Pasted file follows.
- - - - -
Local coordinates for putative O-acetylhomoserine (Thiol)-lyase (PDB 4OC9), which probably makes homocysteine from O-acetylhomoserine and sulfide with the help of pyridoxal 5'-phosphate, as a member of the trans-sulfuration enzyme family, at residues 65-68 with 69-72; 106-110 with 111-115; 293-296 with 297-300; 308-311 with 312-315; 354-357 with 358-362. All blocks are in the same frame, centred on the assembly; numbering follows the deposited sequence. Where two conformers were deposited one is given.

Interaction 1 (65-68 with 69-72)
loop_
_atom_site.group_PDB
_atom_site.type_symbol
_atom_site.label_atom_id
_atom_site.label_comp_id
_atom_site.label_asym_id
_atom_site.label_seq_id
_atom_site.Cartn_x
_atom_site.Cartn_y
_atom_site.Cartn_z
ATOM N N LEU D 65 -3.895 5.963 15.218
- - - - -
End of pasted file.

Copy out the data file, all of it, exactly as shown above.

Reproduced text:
Local coordinates for putative O-acetylhomoserine (Thiol)-lyase (PDB 4OC9), which probably makes homocysteine from O-acetylhomoserine and sulfide with the help of pyridoxal 5'-phosphate, as a member of the trans-sulfuration enzyme family, at residues 65-68 with 69-72; 106-110 with 111-115; 293-296 with 297-300; 308-311 with 312-315; 354-357 with 358-362. All blocks are in the same frame, centred on the assembly; numbering follows the deposited sequence. Where two conformers were deposited one is given.

Interaction 1 (65-68 with 69-72)
loop_
_atom_site.group_PDB
_atom_site.type_symbol
_atom_site.label_atom_id
_atom_site.label_comp_id
_atom_site.label_asym_id
_atom_site.label_seq_id
_atom_site.Cartn_x
_atom_site.Cartn_y
_atom_site.Cartn_z
ATOM N N LEU D 65 -3.895 5.963 15.218